Recycling and Waste Concerns Rise Following Temple Climate Action Commitment

Cross-contamination of recyclables is becoming a problem for Philadelphia.

This past April, Temple President Richard M. Englert approved on the university 2019 Climate Action Plan. The plans to move towards carbon neutrality by 2050, is in line with Philadelphia’s own climate action plan, which plans to reduce 80 percent of carbon emissions by 2050.  

What are the other facilities associated to Temple University doing? University Village, also known as American Campus, is an off-campus housing for colleges and university students with over 206 properties with the largest private dormitory manager in the United States. With hundreds of students living in the complex in Philadelphia, some students did not know the facility recycled.

“I don’t think they have that” Anne Yi, a sophomore at Temple and second year at University Village.

 Where the residents dispose of their waste, there is no place to throw away recyclables. There are signs in the area that say to “bag all trash before placing into bins.” 


“I’ve noticed that even if you do put recyclables out, they just throw it away with the rest of the trash.” Brooke Rutherford, a junior at Temple, used to be a resident at University Village.

When the trash is collected from these bins, they are placed into a compactor and then tossed into a bin for the waste vehicles to pick up. University Village management had no comment if these are separated from recyclables. 

Last year, the office of sustainability put pressure on The Edge in efforts to implement a recycling program. Temple is not responsible for these properties for the reason they are both independent businesses of the university.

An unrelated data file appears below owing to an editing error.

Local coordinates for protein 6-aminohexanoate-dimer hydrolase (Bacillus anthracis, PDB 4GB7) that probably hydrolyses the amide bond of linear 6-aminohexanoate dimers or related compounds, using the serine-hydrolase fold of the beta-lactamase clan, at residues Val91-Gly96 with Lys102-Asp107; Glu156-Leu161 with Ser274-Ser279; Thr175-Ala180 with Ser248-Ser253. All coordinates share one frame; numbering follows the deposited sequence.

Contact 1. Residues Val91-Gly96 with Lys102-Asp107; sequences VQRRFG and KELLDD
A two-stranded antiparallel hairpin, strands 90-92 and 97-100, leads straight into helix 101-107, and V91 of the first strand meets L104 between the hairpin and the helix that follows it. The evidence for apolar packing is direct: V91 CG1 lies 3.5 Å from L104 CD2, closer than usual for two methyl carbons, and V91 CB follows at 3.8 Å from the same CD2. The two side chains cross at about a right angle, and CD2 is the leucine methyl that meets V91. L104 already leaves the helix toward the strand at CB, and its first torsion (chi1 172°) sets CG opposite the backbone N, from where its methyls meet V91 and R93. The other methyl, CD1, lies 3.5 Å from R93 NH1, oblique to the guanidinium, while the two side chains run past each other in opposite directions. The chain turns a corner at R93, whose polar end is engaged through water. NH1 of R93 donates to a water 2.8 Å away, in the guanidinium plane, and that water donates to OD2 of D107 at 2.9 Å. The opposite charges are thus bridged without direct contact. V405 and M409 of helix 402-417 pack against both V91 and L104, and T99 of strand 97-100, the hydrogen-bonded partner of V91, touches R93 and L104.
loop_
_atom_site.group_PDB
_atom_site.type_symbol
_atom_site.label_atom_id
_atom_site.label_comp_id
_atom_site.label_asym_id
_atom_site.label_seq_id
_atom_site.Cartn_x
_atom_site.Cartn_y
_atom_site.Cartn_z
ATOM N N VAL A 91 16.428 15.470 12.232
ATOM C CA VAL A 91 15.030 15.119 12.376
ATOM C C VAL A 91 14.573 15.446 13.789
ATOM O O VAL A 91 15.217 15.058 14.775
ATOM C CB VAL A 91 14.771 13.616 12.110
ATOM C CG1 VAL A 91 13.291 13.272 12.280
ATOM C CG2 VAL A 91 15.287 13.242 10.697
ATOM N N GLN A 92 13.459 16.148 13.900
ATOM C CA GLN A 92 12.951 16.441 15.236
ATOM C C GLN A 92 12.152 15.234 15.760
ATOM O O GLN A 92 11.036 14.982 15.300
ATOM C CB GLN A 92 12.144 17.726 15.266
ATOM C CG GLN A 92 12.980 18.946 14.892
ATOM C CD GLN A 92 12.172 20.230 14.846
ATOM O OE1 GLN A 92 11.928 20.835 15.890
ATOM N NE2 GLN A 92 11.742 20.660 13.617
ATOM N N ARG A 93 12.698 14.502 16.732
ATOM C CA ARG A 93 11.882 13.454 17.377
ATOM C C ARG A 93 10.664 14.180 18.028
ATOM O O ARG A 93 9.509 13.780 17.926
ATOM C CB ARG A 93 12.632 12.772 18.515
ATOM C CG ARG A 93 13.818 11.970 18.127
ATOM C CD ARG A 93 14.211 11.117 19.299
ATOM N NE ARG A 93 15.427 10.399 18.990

While these efforts does make the Climate Action plan have another battle to face in the future, Philadelphia is also experiencing problems of cross contamination of recyclable materials. According to Philadelphia Streets Department, many people assume that plastic bags filled with recyclable material for curbside pick-up is okay, when in fact it is not.

These bags causes machines that separated and sort recyclables, to break. Making it more costly for waste companies than it is to recycle and resell to businesses. As a result, garbage collectors toss recyclables into waste trucks when they are not recycled properly.

It is now easier for residents to recycle material for curbside waste. All recycling in Philadelphia is now “single stream” meaning residents can put all their recyclables together in one bine – cans, glass, mixed paper, cardboard and most plastic containers – no need to sort or separate them. 

We all would like to think some of the stuff we throw out is recyclable, but it can cause more damage than not. To find out how to recycle properly, visit

Be the first to comment

Leave a Reply

Your email address will not be published.